Two new ‘birdcatcher’ trees described from Puerto Rico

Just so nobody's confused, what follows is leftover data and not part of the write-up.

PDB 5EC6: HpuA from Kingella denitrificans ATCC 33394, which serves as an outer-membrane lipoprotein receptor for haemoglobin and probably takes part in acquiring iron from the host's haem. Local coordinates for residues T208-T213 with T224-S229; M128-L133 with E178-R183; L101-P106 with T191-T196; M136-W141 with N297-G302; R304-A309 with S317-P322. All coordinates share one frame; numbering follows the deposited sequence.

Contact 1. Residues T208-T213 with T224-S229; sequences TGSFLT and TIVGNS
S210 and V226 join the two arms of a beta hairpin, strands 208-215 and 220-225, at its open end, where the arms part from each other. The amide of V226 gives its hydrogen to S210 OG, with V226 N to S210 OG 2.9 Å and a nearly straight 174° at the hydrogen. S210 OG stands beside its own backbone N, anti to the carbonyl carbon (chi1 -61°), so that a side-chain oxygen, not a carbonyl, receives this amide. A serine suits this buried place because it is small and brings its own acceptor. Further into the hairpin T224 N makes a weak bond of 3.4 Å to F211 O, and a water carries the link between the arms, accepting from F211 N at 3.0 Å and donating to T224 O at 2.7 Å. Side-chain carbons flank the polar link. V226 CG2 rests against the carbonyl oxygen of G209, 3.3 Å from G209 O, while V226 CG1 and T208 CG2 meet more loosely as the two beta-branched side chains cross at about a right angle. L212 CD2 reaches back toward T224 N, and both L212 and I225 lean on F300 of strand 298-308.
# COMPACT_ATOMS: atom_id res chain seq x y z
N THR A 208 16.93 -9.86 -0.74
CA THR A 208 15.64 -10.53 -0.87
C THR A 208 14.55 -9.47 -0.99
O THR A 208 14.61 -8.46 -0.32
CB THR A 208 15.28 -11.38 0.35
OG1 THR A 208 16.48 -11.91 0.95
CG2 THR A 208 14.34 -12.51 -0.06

first_imgAnimals, Biodiversity, Birds, Conservation, Deforestation, Environment, Forests, Happy-upbeat Environmental, Islands, New Species, Plants, Research, Species Discovery, Trees, Wildlife Article published by Shreya Dasgupta The two newly described trees have been named Pisonia horneae and Pisonia roqueae after two women who spent several decades trying to document plants of Puerto Rico.The trees belong to the genus Pisonia, a group of “birdcatcher trees” known to produce sticky seeds that can entangle (and sometimes kill) birds.However, whether Pisonia horneae and Pisonia roqueae use birds to disperse their fruits is currently unknown, the researchers say. From the Caribbean island of Puerto Rico, scientists have described two new species of Pisonia trees — a group of notorious “birdcatcher trees” known to produce sticky seeds that can entangle (and sometimes even kill) birds.The two newly described trees have been named Pisonia horneae and Pisonia roqueae after Frances W. Horne and Ana Roqué de Duprey respectively, two women who spent several decades trying to document plants of Puerto Rico, researchers report in a new study published in PhytoKeys.“Just like the two large trees remained unrecognised by science until now, the enormous efforts of these two women, who dedicated part of their lives to botanical work, remained largely unrecognised by the community,” Jorge C. Trejo-Torres, researcher at The Institute for Regional Conservation in Florida, U.S., said in a statement.Flowers of Pisonia horneae. Image taken from Caraballo-Ortiz MA, Trejo-Torres JC (2017).Both trees, locally known as corcho, are currently known only from Puerto Rico. So far, the researchers have recorded only isolated individuals or small groups of these trees on ravine banks, cliffs, or rocky areas.“These observations might suggest that either trees tend to colonize these particular habitats due to physiological requirements, or that they represent relicts of a former, more continuous population that was severely fragmented during the intense deforestation period experienced in the island for the past centuries,” the authors write in the paper.Many species of Pisonia are known to disperse their sticky fruits or seeds via birds. However, whether the newly described species use birds to disperse their fruits too, is currently unknown, the researchers say.“So far, we do not know of cases where birds have been trapped by the sticky fruits of the new species, but future studies will explore this possibility,” said the study’s lead author, Marcos A. Caraballo-Ortiz of the Pennsylvania State University.With the formal addition of Pisonia horneae and Pisonia roqueae, Puerto Rico is now home to six species of Pisonia, according to the study.Fully ripe, the infructescences of Pisonia roqueae probably stick to animals as a dispersal strategy. Photo by Jorge C. Trejo-Torres.Citation:Caraballo-Ortiz MA, Trejo-Torres JC (2017) Two new endemic tree species from Puerto Rico: Pisonia horneae and Pisonia roqueae (Nyctaginaceae). PhytoKeys 86: 97-115. DOI: 10.3897/phytokeys.86.11249center_img Popular in the CommunitySponsoredSponsoredOrangutan found tortured and decapitated prompts Indonesia probeEMGIES17 Jan, 2018We will never know the full extent of what this poor Orangutan went through before he died, the same must be done to this evil perpetrator(s) they don’t deserve the air that they breathe this has truly upset me and I wonder for the future for these wonderful creatures. So called ‘Mankind’ has a lot to answer for we are the only ones ruining this world I prefer animals to humans any day of the week.What makes community ecotourism succeed? In Madagascar, location, location, locationScissors1dOther countries should also learn and try to incorporateWhy you should care about the current wave of mass extinctions (commentary)Processor1 DecAfter all, there is no infinite anything in the whole galaxy!Infinite stupidity, right here on earth.The wildlife trade threatens people and animals alike (commentary)Anchor3dUnfortunately I feel The Chinese have no compassion for any living animal. They are a cruel country that as we knowneatbeverything that moves and do not humanily kill these poor animals and insects. They have no health and safety on their markets and they then contract these diseases. Maybe its karma maybe they should look at the way they live and stop using animals for all there so called remedies. DisgustingConservationists welcome China’s wildlife trade banThobolo27 JanChina has consistently been the worlds worst, “ Face of Evil “ in regards our planets flora and fauna survival. In some ways, this is nature trying to fight back. This ban is great, but the rest of the world just cannot allow it to be temporary, because history has demonstrated that once this coronavirus passes, they will in all likelihood, simply revert to been the planets worst Ecco Terrorists. Let’s simply not allow this to happen! How and why they have been able to degrade this planets iconic species, rape the planets rivers, oceans and forests, with apparent impunity, is just mind boggling! Please no more.Probing rural poachers in Africa: Why do they poach?Carrot3dOne day I feel like animals will be more scarce, and I agree with one of my friends, they said that poaching will take over the world, but I also hope notUpset about Amazon fires last year? Focus on deforestation this year (commentary)Bullhorn4dLies and more leisSponsoredSponsoredCoke is again the biggest culprit behind plastic waste in the PhilippinesGrapes7 NovOnce again the article blames companies for the actions of individuals. It is individuals that buy these products, it is individuals that dispose of them improperly. If we want to change it, we have to change, not just create bad guys to blame.Brazilian response to Bolsonaro policies and Amazon fires growsCar4 SepThank you for this excellent report. I feel overwhelmed by the ecocidal intent of the Bolsonaro government in the name of ‘developing’ their ‘God-given’ resources.U.S. allocates first of $30M in grants for forest conservation in SumatraPlanet4dcarrot hella thick ;)Melting Arctic sea ice may be altering winds, weather at equator: studyleftylarry30 JanThe Arctic sea ice seems to be recovering this winter as per the last 10-12 years, good news.Malaysia has the world’s highest deforestation rate, reveals Google forest mapBone27 Sep, 2018Who you’re trying to fool with selective data revelation?You can’t hide the truth if you show historical deforestation for all countries, especially in Europe from 1800s to this day. WorldBank has a good wholesome data on this.Mass tree planting along India’s Cauvery River has scientists worriedSurendra Nekkanti23 JanHi Mongabay. Good effort trying to be objective in this article. I would like to give a constructive feedback which could help in clearing things up.1. It is mentioned that planting trees in village common lands will have negative affects socially and ecologically. There is no need to even have to agree or disagree with it, because, you also mentioned the fact that Cauvery Calling aims to plant trees only in the private lands of the farmers. So, plantation in the common lands doesn’t come into the picture.2.I don’t see that the ecologists are totally against this project, but just they they have some concerns, mainly in terms of what species of trees will be planted. And because there was no direct communication between the ecologists and Isha Foundation, it was not possible for them to address the concerns. As you seem to have spoken with an Isha spokesperson, if you could connect the concerned parties, it would be great, because I see that the ecologists are genuinely interested in making sure things are done the right way.May we all come together and make things happen.Rare Amazon bush dogs caught on camera in BoliviaCarrot1 Feba very good iniciative to be fallowed by the ranchers all overSponsoredlast_img read more